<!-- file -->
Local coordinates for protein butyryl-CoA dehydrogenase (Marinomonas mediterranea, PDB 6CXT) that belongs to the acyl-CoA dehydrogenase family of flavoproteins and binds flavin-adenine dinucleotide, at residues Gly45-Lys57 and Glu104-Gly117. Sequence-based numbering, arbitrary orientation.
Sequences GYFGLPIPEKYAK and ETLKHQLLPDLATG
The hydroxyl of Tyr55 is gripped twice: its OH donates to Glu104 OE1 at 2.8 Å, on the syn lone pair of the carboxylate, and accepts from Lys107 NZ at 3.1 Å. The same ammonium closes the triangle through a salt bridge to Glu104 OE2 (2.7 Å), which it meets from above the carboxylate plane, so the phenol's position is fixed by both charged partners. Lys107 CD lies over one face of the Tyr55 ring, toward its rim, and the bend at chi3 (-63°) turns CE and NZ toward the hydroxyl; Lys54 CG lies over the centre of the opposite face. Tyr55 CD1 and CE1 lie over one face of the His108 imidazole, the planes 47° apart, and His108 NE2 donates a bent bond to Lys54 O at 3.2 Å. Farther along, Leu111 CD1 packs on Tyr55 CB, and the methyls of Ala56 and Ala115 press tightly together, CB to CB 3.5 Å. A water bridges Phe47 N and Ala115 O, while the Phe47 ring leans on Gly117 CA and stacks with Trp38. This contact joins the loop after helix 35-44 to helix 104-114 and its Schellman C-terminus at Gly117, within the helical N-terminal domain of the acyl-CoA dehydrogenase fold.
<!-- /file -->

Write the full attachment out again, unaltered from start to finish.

Local coordinates for protein butyryl-CoA dehydrogenase (Marinomonas mediterranea, PDB 6CXT) that belongs to the acyl-CoA dehydrogenase family of flavoproteins and binds flavin-adenine dinucleotide, at residues Gly45-Lys57 and Glu104-Gly117. Sequence-based numbering, arbitrary orientation.
Sequences GYFGLPIPEKYAK and ETLKHQLLPDLATG
The hydroxyl of Tyr55 is gripped twice: its OH donates to Glu104 OE1 at 2.8 Å, on the syn lone pair of the carboxylate, and accepts from Lys107 NZ at 3.1 Å. The same ammonium closes the triangle through a salt bridge to Glu104 OE2 (2.7 Å), which it meets from above the carboxylate plane, so the phenol's position is fixed by both charged partners. Lys107 CD lies over one face of the Tyr55 ring, toward its rim, and the bend at chi3 (-63°) turns CE and NZ toward the hydroxyl; Lys54 CG lies over the centre of the opposite face. Tyr55 CD1 and CE1 lie over one face of the His108 imidazole, the planes 47° apart, and His108 NE2 donates a bent bond to Lys54 O at 3.2 Å. Farther along, Leu111 CD1 packs on Tyr55 CB, and the methyls of Ala56 and Ala115 press tightly together, CB to CB 3.5 Å. A water bridges Phe47 N and Ala115 O, while the Phe47 ring leans on Gly117 CA and stacks with Trp38. This contact joins the loop after helix 35-44 to helix 104-114 and its Schellman C-terminus at Gly117, within the helical N-terminal domain of the acyl-CoA dehydrogenase fold.